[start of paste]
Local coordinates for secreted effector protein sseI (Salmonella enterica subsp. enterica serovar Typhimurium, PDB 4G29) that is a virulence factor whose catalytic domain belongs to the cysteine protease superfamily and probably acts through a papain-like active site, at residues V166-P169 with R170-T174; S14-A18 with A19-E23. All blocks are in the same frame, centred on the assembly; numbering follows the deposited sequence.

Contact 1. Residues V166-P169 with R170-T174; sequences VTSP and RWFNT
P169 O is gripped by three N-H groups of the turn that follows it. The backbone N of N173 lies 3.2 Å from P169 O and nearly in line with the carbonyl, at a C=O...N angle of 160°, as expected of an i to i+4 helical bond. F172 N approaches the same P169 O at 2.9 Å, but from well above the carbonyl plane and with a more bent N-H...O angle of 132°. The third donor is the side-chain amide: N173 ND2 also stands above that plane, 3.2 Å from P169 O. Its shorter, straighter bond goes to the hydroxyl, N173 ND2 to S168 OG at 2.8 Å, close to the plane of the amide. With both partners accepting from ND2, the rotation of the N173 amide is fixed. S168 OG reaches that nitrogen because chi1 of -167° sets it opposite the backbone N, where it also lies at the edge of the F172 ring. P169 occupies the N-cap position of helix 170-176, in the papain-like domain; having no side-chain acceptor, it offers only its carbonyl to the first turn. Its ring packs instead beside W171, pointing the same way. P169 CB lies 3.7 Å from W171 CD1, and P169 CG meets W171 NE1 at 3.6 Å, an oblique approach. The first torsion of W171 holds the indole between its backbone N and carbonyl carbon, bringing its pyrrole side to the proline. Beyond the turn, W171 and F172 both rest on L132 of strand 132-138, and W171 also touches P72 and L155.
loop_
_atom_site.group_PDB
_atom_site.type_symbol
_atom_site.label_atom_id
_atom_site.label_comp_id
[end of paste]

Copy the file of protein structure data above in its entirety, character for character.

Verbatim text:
Local coordinates for secreted effector protein sseI (Salmonella enterica subsp. enterica serovar Typhimurium, PDB 4G29) that is a virulence factor whose catalytic domain belongs to the cysteine protease superfamily and probably acts through a papain-like active site, at residues V166-P169 with R170-T174; S14-A18 with A19-E23. All blocks are in the same frame, centred on the assembly; numbering follows the deposited sequence.

Contact 1. Residues V166-P169 with R170-T174; sequences VTSP and RWFNT
P169 O is gripped by three N-H groups of the turn that follows it. The backbone N of N173 lies 3.2 Å from P169 O and nearly in line with the carbonyl, at a C=O...N angle of 160°, as expected of an i to i+4 helical bond. F172 N approaches the same P169 O at 2.9 Å, but from well above the carbonyl plane and with a more bent N-H...O angle of 132°. The third donor is the side-chain amide: N173 ND2 also stands above that plane, 3.2 Å from P169 O. Its shorter, straighter bond goes to the hydroxyl, N173 ND2 to S168 OG at 2.8 Å, close to the plane of the amide. With both partners accepting from ND2, the rotation of the N173 amide is fixed. S168 OG reaches that nitrogen because chi1 of -167° sets it opposite the backbone N, where it also lies at the edge of the F172 ring. P169 occupies the N-cap position of helix 170-176, in the papain-like domain; having no side-chain acceptor, it offers only its carbonyl to the first turn. Its ring packs instead beside W171, pointing the same way. P169 CB lies 3.7 Å from W171 CD1, and P169 CG meets W171 NE1 at 3.6 Å, an oblique approach. The first torsion of W171 holds the indole between its backbone N and carbonyl carbon, bringing its pyrrole side to the proline. Beyond the turn, W171 and F172 both rest on L132 of strand 132-138, and W171 also touches P72 and L155.
loop_
_atom_site.group_PDB
_atom_site.type_symbol
_atom_site.label_atom_id
_atom_site.label_comp_id